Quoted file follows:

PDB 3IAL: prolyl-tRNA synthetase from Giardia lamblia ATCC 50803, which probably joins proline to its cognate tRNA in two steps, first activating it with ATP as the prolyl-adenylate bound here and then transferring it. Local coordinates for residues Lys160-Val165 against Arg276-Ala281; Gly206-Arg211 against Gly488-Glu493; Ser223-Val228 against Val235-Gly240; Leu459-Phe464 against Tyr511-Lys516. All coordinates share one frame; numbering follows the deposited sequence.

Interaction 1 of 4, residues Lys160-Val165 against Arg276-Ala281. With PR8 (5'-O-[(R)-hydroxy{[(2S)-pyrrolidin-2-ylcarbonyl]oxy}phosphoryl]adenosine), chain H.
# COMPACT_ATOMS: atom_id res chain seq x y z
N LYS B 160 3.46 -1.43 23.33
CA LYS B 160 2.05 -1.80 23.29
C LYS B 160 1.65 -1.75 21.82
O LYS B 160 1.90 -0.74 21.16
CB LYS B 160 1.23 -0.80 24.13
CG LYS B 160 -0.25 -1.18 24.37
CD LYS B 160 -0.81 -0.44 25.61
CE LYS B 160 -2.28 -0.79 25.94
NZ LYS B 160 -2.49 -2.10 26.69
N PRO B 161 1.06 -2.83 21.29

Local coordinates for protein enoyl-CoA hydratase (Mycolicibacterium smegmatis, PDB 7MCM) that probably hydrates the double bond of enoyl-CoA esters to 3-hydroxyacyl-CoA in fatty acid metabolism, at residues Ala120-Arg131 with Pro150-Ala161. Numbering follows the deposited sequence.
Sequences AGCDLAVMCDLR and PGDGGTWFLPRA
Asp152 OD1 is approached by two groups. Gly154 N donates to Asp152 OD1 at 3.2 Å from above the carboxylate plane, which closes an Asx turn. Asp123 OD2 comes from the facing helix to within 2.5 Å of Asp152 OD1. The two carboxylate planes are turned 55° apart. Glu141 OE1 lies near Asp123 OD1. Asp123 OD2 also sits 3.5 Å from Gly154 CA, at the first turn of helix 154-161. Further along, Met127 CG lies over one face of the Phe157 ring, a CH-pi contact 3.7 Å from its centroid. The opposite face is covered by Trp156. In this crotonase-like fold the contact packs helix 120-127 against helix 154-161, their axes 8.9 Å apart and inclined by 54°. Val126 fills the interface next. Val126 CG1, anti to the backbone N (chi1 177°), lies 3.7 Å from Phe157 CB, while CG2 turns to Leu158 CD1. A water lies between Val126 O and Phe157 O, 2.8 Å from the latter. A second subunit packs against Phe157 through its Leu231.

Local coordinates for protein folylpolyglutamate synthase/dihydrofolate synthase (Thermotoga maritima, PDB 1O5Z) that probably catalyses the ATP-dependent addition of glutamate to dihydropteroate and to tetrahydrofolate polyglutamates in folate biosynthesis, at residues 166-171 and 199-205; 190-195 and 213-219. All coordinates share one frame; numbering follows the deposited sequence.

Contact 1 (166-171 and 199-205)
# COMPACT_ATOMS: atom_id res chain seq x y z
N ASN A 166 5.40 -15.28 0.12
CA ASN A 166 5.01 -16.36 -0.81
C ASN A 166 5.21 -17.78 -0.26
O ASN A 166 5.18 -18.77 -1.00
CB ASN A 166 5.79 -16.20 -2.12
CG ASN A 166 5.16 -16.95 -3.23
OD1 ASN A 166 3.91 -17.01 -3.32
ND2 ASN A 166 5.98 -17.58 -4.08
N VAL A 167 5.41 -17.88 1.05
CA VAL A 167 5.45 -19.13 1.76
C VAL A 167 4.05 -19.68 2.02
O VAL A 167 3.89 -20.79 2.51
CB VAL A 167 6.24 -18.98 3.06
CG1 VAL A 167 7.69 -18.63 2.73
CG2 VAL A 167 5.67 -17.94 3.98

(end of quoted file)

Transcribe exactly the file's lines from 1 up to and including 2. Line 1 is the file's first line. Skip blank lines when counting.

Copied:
PDB 3IAL: prolyl-tRNA synthetase from Giardia lamblia ATCC 50803, which probably joins proline to its cognate tRNA in two steps, first activating it with ATP as the prolyl-adenylate bound here and then transferring it. Local coordinates for residues Lys160-Val165 against Arg276-Ala281; Gly206-Arg211 against Gly488-Glu493; Ser223-Val228 against Val235-Gly240; Leu459-Phe464 against Tyr511-Lys516. All coordinates share one frame; numbering follows the deposited sequence.

Interaction 1 of 4, residues Lys160-Val165 against Arg276-Ala281. With PR8 (5'-O-[(R)-hydroxy{[(2S)-pyrrolidin-2-ylcarbonyl]oxy}phosphoryl]adenosine), chain H.